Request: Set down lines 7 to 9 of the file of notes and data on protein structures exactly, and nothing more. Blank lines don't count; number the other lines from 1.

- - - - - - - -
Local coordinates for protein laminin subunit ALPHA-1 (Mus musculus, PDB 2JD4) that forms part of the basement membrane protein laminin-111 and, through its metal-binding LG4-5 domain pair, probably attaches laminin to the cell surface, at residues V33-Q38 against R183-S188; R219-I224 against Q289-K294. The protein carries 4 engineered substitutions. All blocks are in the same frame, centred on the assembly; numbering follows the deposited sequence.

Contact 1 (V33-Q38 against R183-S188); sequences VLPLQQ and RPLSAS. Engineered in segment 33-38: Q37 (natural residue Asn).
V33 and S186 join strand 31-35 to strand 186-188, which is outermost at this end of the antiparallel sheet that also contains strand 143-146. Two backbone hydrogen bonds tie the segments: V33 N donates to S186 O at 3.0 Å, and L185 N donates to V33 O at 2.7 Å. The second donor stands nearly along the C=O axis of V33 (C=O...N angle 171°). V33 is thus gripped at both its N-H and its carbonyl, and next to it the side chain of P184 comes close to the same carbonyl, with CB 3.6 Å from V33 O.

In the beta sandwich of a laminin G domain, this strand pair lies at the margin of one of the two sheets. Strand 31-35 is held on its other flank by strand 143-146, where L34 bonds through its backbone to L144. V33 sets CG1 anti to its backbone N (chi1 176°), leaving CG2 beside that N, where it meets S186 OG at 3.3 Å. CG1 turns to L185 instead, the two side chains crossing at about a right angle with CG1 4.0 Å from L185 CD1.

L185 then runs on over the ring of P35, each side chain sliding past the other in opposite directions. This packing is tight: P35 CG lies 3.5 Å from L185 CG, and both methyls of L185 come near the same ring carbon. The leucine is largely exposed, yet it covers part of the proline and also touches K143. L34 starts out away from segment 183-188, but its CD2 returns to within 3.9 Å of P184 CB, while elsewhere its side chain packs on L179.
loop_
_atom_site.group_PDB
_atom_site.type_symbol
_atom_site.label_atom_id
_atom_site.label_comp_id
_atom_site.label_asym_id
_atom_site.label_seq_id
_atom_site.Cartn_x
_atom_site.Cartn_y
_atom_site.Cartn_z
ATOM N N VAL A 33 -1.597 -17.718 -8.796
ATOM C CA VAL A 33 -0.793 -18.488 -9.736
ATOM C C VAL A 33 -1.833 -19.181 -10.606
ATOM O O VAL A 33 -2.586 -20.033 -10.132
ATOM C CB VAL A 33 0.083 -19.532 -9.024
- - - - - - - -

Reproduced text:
_atom_site.group_PDB
_atom_site.type_symbol
_atom_site.label_atom_id